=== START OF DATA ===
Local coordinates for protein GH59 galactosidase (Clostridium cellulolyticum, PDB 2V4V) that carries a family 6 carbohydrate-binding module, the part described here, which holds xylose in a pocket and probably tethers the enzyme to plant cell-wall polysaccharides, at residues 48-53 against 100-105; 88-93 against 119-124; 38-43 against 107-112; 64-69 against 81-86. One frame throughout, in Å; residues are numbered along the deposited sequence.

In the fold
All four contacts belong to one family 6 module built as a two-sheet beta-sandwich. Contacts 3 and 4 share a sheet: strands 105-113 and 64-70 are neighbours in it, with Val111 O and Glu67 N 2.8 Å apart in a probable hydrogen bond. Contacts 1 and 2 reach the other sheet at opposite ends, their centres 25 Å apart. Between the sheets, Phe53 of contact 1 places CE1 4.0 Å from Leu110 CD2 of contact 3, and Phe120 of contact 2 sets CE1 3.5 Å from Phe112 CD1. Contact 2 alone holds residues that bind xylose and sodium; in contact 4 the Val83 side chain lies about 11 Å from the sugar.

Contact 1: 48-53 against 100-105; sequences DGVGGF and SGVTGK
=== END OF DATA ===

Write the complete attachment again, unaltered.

Local coordinates for protein GH59 galactosidase (Clostridium cellulolyticum, PDB 2V4V) that carries a family 6 carbohydrate-binding module, the part described here, which holds xylose in a pocket and probably tethers the enzyme to plant cell-wall polysaccharides, at residues 48-53 against 100-105; 88-93 against 119-124; 38-43 against 107-112; 64-69 against 81-86. One frame throughout, in Å; residues are numbered along the deposited sequence.

In the fold
All four contacts belong to one family 6 module built as a two-sheet beta-sandwich. Contacts 3 and 4 share a sheet: strands 105-113 and 64-70 are neighbours in it, with Val111 O and Glu67 N 2.8 Å apart in a probable hydrogen bond. Contacts 1 and 2 reach the other sheet at opposite ends, their centres 25 Å apart. Between the sheets, Phe53 of contact 1 places CE1 4.0 Å from Leu110 CD2 of contact 3, and Phe120 of contact 2 sets CE1 3.5 Å from Phe112 CD1. Contact 2 alone holds residues that bind xylose and sodium; in contact 4 the Val83 side chain lies about 11 Å from the sugar.

Contact 1: 48-53 against 100-105; sequences DGVGGF and SGVTGK